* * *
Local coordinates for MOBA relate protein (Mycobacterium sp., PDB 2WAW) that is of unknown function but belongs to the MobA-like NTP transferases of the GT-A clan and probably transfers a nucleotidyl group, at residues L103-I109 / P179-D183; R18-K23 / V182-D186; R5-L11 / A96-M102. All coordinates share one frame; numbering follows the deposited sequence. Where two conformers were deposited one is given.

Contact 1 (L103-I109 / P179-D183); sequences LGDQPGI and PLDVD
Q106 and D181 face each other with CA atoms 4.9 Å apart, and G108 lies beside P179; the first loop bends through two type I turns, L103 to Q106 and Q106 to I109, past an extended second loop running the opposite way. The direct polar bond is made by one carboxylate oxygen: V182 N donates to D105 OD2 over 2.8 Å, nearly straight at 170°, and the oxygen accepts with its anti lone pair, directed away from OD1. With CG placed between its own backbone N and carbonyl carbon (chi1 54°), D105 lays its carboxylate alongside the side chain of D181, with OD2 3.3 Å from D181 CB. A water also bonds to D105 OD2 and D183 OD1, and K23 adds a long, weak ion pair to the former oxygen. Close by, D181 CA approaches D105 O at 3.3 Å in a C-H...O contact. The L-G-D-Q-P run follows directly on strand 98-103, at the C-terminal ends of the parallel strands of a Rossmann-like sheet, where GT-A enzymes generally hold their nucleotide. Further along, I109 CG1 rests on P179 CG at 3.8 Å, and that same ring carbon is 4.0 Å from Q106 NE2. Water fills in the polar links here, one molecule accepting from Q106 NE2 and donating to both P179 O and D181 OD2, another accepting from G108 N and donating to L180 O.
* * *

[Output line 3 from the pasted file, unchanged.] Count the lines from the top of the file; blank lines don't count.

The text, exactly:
Q106 and D181 face each other with CA atoms 4.9 Å apart, and G108 lies beside P179; the first loop bends through two type I turns, L103 to Q106 and Q106 to I109, past an extended second loop running the opposite way. The direct polar bond is made by one carboxylate oxygen: V182 N donates to D105 OD2 over 2.8 Å, nearly straight at 170°, and the oxygen accepts with its anti lone pair, directed away from OD1. With CG placed between its own backbone N and carbonyl carbon (chi1 54°), D105 lays its carboxylate alongside the side chain of D181, with OD2 3.3 Å from D181 CB. A water also bonds to D105 OD2 and D183 OD1, and K23 adds a long, weak ion pair to the former oxygen. Close by, D181 CA approaches D105 O at 3.3 Å in a C-H...O contact. The L-G-D-Q-P run follows directly on strand 98-103, at the C-terminal ends of the parallel strands of a Rossmann-like sheet, where GT-A enzymes generally hold their nucleotide. Further along, I109 CG1 rests on P179 CG at 3.8 Å, and that same ring carbon is 4.0 Å from Q106 NE2. Water fills in the polar links here, one molecule accepting from Q106 NE2 and donating to both P179 O and D181 OD2, another accepting from G108 N and donating to L180 O.